Blanche Kelso Bruce (American National Biography)

William C. Harris, "Bruce, Blanche Kelso," American National Biography Online, February 2000,
In March 1875 Bruce took his seat in the Senate, becoming the nation's second black senator and the first black to be elected to a full term. In the Senate he served on four committees, including the important select committees on Mississippi River improvements and on the Freedmen's Bank. As chairman of the latter committee, he led the effort to reform the management of the institution and provide relief for depositors. But a Bruce-sponsored Senate bill to obtain congressional reimbursement for black victims of the bank's failure did not pass. He also spoke out against a Chinese exclusion bill and for a more humane Indian policy. Bruce took these positions, primarily because of the harsh implications that such racist, exclusionist policy had for blacks.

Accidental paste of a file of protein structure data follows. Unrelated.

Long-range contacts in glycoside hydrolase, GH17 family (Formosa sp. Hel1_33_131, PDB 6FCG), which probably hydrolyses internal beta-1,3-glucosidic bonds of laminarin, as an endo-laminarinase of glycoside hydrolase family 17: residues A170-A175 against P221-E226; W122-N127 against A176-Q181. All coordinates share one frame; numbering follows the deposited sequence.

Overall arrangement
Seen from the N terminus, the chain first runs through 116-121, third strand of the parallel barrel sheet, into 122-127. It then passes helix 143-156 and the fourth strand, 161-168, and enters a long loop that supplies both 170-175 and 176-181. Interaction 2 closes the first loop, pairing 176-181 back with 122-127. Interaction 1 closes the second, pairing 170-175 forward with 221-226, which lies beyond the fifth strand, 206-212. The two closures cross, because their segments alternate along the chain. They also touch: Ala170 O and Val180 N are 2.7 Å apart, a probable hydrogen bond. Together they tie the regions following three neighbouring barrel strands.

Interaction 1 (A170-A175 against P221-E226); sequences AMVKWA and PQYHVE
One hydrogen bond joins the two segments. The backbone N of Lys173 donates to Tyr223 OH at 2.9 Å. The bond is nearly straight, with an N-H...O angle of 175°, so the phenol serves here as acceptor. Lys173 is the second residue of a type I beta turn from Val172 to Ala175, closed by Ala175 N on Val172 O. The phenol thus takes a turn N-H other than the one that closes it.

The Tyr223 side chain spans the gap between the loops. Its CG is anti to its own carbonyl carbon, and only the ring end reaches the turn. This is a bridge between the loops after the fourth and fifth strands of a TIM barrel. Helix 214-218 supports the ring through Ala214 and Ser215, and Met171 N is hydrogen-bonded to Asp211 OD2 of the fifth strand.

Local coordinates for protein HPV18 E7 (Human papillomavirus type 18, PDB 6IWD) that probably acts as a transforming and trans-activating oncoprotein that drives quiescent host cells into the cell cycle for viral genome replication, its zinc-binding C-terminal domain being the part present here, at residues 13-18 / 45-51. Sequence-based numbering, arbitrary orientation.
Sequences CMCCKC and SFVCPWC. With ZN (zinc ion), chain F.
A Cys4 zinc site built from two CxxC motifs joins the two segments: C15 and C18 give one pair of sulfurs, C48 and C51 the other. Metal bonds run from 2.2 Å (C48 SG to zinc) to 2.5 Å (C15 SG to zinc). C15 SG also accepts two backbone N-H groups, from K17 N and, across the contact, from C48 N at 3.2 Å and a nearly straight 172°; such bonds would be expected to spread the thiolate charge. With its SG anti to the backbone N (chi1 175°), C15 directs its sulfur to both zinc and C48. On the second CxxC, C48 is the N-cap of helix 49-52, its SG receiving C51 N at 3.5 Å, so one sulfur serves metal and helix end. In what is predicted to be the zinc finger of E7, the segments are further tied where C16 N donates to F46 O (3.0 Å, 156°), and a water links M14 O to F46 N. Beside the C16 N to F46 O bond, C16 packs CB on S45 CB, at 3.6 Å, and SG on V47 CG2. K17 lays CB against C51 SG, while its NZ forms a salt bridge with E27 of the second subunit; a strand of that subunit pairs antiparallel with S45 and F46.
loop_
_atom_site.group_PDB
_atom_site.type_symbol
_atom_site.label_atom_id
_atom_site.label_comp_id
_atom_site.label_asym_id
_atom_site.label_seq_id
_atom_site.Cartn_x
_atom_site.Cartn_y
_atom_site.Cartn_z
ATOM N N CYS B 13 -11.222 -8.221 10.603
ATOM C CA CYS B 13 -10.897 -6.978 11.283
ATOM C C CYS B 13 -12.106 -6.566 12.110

Bruce's main interest in the Senate was the defense of black rights in the South when state and local Republican governments were replaced by hostile conservative ones. Although he was usually unobtrusive in attempting to persuade Congress, and specifically its Republican members, to enforce the Reconstruction amendments to the Constitution, he became passionate in denouncing the violence and intimidation that characterized the Mississippi election of 1875 overthrowing Republican rule.
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